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Specialist mortgage advice in Lincoln

Specialist Mortgages

What is a ‘specialist mortgage’? Put simply, it’s a mortgage to buy a home in conjunction with some form of associated scheme. This may sound more complicated than it actually is, as all of the schemes are designed with the common aim of helping you to buy a home.

Below is a brief overview of each scheme. This is not an exhaustive explanation and you’ll probably still have questions such as:

  • What are the advantages of buying with this scheme, rather than without it?
  • Are there any disadvantages?
  • How do I apply?
  • How do I pay it back?
  • When do I pay it back?
  • Can I buy any home with it?
  • Do I still need a deposit of my own?
  • Do all mortgage Lenders accept all these schemes?

We can answer all the above queries and many more, based upon your specific circumstances, once we’ve met established your circumstances.

Help To Buy

The Help To Buy scheme is a government backed way to purchase your home. There were two schemes: The HTB Mortgage Guarantee and the HTB Equity Loan. However, the Mortgage Guarantee option ceased to accept new applications at the end of 2016.

The HTB Equity Loan scheme works by allowing you to have a government backed loan, of up to 20% of the purchase price. This is then used towards the deposit for a new home in return for which the government take a matching stake in your home, which has to be repaid at a later date. As it’s an equity share, the value of this stake could rise or fall over time in line with house prices as it’s expressed as a percentage of the value, not a set monetary amount.

You will pay a nominal interest on the equity share, currently after 5 years, until such time as the equity share is purchased back. There are limits on the value of the property you can buy, based upon where you’re buying, and you can’t use HTB if you already own another property, unless that property is being sold and the new one will be your new home.

Forces Help To Buy

Although named very similar to the government Help To Buy scheme, Forces HTB is a totally different scheme.

Available to members of HM Forces, and introduced in 2014 to replace the Long Service Advance of Pay (LSAP) scheme. Under the scheme, you are allowed to borrow up to 50% of your salary to help with the purchase of your home. Being salary and rank related, the loan amount available does vary from person to person though.

Paid back through your salary over 10 years, you are effectively borrowing from your employer to help you buy a home as well as from the Lender with who you’ll take a mortgage.

Shared Ownership

Buying a property with the help of a Shared Ownership scheme could be a way of getting onto the property ladder for a lower initial outlay.

In brief, you buy part of the home and rent the other part, with most schemes allowing you to buy the remaining share at a later date. As you increase your share of ownership, the rent on the remaining share decreases. It could be you buy a 25% share, renting 75%, on day one, then buying another 25% share after a few years to become 50/50, or you might actually buy 50% at the start.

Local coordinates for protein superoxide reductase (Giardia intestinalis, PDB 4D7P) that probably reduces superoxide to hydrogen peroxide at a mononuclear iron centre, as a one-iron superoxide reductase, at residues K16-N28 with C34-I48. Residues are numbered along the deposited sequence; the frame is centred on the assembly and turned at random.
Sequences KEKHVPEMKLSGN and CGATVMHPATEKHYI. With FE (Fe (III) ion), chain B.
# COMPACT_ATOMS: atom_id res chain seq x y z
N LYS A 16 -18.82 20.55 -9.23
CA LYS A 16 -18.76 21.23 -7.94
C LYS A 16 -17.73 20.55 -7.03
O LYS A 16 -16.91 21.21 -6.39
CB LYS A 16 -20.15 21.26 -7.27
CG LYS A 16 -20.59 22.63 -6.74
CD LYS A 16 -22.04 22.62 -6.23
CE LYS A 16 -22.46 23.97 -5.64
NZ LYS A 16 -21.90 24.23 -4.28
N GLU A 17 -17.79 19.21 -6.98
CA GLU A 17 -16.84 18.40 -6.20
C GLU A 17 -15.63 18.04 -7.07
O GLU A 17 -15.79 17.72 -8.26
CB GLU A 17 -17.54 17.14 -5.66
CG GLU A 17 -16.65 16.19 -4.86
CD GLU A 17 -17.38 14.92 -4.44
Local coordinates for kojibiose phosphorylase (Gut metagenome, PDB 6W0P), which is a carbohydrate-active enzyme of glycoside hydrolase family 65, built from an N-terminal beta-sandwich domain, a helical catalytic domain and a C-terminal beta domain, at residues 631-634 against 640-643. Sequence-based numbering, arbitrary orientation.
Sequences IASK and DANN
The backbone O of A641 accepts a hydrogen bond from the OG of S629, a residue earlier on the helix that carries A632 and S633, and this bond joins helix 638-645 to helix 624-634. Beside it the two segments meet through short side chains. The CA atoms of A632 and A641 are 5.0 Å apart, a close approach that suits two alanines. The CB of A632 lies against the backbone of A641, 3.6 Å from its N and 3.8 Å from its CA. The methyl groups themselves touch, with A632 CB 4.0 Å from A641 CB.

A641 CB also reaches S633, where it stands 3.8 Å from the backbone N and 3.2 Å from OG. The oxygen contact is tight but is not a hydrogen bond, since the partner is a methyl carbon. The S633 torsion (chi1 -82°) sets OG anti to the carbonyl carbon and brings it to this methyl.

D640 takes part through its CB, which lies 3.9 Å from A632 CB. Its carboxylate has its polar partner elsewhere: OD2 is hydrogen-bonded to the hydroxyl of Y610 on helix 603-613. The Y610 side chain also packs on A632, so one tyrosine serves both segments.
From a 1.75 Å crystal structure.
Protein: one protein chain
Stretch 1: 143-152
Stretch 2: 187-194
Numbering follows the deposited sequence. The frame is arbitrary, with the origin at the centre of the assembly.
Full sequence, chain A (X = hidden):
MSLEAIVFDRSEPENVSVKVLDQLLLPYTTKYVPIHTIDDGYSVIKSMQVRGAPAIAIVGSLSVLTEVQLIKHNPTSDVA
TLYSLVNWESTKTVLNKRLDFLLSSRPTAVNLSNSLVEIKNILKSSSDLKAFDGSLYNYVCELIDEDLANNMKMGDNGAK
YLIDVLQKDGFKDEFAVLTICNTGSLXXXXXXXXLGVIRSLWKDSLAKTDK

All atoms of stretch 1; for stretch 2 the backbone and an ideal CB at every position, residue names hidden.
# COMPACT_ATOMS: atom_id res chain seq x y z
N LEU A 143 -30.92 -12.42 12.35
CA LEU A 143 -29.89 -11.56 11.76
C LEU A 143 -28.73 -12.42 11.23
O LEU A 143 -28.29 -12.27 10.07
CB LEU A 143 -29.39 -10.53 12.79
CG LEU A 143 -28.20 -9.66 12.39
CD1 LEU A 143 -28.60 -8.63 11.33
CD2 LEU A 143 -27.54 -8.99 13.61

Properties being offered for sale under a shared ownership scheme are usually done so through a local Housing Association, who will set the rules around what share can be purchased and at what point.

Shared Equity

A Shared Equity purchase is similar to the Help To Buy scheme in many respects. Your purchase is ‘subsidised’ by an equity share, typically up to 20% of the purchase price, which you ‘buy back’ at a later date.

Less common since the government HTB scheme was introduced, as Shared Equity schemes were offered by Developers looking to sell new homes. With the government now funding this type of purchase, Developers see no reason to tie up their own money in such schemes and in turn, this allows them to build more new homes.

Right To Buy

Someone looking to buy a property under the Right To Buy scheme will be an existing Council Tennant that would like to buy their Council Home. The home would be valued in a similar manner to any property but a ‘discount’ applied to that figure in order to give the tenant a reduced purchase price. The discount increases with the duration of tenancy but is usually capped – just under £80,000 outside of London at present.

You have to be a tenant for a minimum of 3 years to exercise the Right To Buy option and at that stage would qualify for a 35% discount of the value of the house (50% For a flat). Beyond 5 years, the discount increases by 1% per year, (2% on a flat) to a maximum of 70%

Once purchased, you can sell the property at any time but the discount has to be repaid in full if sold in the first year. This reduces by 20% per year such that it can be sold without repayment of any discount after 5 years.

Section 106 – Low Cost Housing

A far less common scheme you may encounter is a Section 106 purchase, referring to the provisions of the National Planning Policy Framework. Over a certain size of development, all builders are required to offer some properties under some form of an ‘Affordable Housing’ scheme. This could be achieved via one of the schemes listed above; Shared Ownership for example.

A property specifically referred to a Section 106 purchase though is different. In simple terms, you may buy it for 80% of its true market value but likewise, when you come to sell, it will be sold for 80% of its future value too. The initial percentage amount can and does vary in different areas of the Country and for different property types.

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